It is very disturbing to note that this matter also became a racial football, targeting certain individuals who I believe have integrity and only the best interests of the country at heart. Such racial slur, particularly directed at Mr Bobby Godsell, the former chair of the board, goes against what we fought for and codified in Kliptown and is also against the core values of our society and our Constitution, especially the value and importance of nonracialism and building a united, nonracial and nonsexist South Africa. I want to thank Mr Godsell for his exemplary leadership in this moment and for his leadership in the last 15 months.

In the midst of all of this, I am very grateful for the sanity and sobriety that prevailed in important sectors of our country. Madam Deputy Speaker, let me say thank you to Cosatu, to the ANC and to the National Union of Mineworkers, NUM, and those people and forces in our country who chose not to publicly enter this fray but to maintain their discretion in the interests of Eskom and the country in these trying two weeks. They have served this country well. They have also served this country well in speaking out on principles that we all love and adhere to. I also look forward to further constructive engagement with the trade unions, especially NUM and the National Union of Metal Workers of South Africa, Numsa, and Solidarity on matters relating to Eskom. Eskom is probably the most important company and parastatal in our country. We do not deny that Eskom has problems, but we cannot allow Eskom to be fundamentally upset by forces who are just trying to push a political agenda that has no relations to the actual issues that Eskom are trying to address.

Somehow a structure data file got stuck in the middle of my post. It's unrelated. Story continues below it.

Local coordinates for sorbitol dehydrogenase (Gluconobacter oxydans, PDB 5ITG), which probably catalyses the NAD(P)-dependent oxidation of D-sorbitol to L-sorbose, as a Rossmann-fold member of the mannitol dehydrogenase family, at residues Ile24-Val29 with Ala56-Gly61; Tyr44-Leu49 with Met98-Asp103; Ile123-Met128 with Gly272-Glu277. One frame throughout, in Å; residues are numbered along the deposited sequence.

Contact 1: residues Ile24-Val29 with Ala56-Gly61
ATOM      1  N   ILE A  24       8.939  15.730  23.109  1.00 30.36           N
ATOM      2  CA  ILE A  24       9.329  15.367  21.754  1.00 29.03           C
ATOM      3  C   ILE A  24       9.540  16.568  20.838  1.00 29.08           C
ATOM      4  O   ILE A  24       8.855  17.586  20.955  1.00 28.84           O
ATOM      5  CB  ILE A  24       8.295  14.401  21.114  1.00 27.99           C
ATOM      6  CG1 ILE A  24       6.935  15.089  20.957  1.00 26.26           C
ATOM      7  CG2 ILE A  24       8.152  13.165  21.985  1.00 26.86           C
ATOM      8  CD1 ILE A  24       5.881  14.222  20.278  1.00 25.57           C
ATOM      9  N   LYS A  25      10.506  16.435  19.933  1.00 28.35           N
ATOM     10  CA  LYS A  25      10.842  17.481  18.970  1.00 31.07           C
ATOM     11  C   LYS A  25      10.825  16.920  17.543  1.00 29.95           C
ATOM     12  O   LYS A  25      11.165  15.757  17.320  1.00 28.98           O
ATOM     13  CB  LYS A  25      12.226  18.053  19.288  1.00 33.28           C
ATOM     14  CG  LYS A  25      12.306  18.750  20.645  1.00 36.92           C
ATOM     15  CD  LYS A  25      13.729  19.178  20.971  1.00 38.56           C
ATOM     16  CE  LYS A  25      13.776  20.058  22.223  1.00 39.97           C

In this highly charged and volatile environment, I felt it wise to maintain a prudent silence and to refrain from making public commentary, which would only serve to heighten tensions and embroil government itself in that debate. Instead, the Deputy Minister and I, together with the board, busied ourselves, tirelessly trying to reach an amicable settlement. Days of long hours and complex negotiations ensued. Our aim was to try and reach an amicable settlement that would resolve the matter in the best interests of Eskom and the country. Madam Deputy Speaker, I wish to acknowledge my colleague in the House here, the Deputy Minister, Enoch Godongwana, for his unflagging support, energy and effort in this matter. I also wish to thank the staff at the Department of Public Enterprises and in particular the directors-general for their unstinting and invaluable support.